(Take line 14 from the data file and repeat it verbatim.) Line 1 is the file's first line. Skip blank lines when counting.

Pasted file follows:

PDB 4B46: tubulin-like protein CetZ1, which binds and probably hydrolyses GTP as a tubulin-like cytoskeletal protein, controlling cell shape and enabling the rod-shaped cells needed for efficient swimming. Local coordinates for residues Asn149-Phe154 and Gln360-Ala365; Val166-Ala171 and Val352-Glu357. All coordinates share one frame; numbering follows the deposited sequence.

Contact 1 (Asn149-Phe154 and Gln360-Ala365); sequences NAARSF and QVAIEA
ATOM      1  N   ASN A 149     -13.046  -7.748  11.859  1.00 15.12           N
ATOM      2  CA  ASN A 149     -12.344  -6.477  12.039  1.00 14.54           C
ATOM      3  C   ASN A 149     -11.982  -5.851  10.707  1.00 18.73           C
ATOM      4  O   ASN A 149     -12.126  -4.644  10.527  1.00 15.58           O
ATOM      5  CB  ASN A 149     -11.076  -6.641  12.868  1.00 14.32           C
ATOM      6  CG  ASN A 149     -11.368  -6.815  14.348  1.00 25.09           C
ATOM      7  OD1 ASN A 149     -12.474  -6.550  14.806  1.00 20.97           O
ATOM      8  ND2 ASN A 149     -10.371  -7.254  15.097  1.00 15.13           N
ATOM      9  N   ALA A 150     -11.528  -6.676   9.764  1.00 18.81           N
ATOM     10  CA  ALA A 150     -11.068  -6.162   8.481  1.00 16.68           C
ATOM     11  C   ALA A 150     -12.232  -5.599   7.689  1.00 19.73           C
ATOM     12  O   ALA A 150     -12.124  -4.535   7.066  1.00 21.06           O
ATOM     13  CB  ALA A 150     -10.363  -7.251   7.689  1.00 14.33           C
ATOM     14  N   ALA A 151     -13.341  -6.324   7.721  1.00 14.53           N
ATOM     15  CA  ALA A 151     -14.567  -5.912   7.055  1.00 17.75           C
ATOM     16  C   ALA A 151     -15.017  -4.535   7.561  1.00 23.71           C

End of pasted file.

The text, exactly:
ATOM     12  O   ALA A 150     -12.124  -4.535   7.066  1.00 21.06           O